So you’re considering getting a residential water well? Maybe thinking about upgrading your current system with a stronger pump? A deeper well? In any of these cases, it’s vital to plan ahead. Homeowners must arm themselves with as much information as possible in order to make the smartest decision for your household. Let’s take a look at some of the top things to consider when installing a new well or water pump.
Average Water Usage
Your water well is designed to provide yourself and the other members of your household with all the water you could possibly need in a single given day. Therefore, investing in an insufficient water pump or a well that just doesn’t offer enough water to cope with your household’s needs could be a real disaster.
So what do we know about typical water usage? On average, according to the latest statistics, a typical American will use between 80 and 100 gallons of water on a daily basis. The worst culprits of water usage are showers and toilets. Some old shower models can use up to 5 gallons of water each and every minute, so if a member of your household likes long showers, they can be using up enormous amounts of water each day.
Of course, your household might not fit right into the same bracket as the national average. Maybe your family is particularly effective at saving water, using smart techniques like taking short showers, not leaving the faucets turned on when they aren’t in use, and practicing other sensible, water-saving measures to help the planet and cut down your own costs.
On the other hand, maybe your household uses more water than the national average. Perhaps you have family members who take long showers and have some bad habits, like leaving water running while brushing their teeth. It’s also worth thinking about the different appliances in your home that might affect water usage like washing machines and dishwashers.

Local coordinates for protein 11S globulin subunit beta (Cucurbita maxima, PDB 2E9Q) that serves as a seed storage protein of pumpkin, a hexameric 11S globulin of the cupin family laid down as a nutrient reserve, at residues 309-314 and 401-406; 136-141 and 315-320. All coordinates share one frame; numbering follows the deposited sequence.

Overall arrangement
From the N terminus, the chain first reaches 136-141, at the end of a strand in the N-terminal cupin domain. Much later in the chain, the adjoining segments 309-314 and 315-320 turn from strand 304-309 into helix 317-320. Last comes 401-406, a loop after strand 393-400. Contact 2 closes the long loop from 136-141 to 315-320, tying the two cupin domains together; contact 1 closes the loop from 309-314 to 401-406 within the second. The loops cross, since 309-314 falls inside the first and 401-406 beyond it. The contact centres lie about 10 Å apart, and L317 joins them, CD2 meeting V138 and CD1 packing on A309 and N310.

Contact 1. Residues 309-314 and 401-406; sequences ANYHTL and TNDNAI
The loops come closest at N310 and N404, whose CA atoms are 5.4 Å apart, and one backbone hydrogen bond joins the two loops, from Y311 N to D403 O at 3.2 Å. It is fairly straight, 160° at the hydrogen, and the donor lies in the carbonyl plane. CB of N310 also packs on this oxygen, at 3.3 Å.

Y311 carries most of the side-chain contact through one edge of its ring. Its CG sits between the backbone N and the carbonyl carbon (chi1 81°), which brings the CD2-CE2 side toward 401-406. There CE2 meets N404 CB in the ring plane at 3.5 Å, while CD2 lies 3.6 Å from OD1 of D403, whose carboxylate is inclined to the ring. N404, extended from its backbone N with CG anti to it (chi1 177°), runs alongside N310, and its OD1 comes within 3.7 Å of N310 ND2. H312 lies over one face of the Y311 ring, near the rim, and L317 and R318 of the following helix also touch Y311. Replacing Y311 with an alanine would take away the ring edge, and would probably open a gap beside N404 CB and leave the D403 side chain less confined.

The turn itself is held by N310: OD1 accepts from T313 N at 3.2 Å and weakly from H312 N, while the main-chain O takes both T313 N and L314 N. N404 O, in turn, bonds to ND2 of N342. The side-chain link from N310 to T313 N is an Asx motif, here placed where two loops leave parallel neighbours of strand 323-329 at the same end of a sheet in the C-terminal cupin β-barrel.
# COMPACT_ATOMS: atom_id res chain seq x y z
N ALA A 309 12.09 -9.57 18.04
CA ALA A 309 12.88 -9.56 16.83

How Does This Affect Your Well And Water Pump?
So how does your typical water usage affect the well you install and the water pump you choose? The higher a home’s water usage, the more strain it places on the well. You might need a deeper well, for example, in order to have a large enough water supply to cope with those peak usage hours, like early in the morning when everyone takes showers and brushes their teeth.
Deeper wells usually provide more reliable and large supplies of water, but the water pump you choose to install can make a difference too. Some water pumps are able to provide stronger flow rates, able to suck higher volumes of water up and into your home to cope with your family’s needs. The best tip to follow when installing a water pump or well is to consult with the professionals and see what advice they have to offer.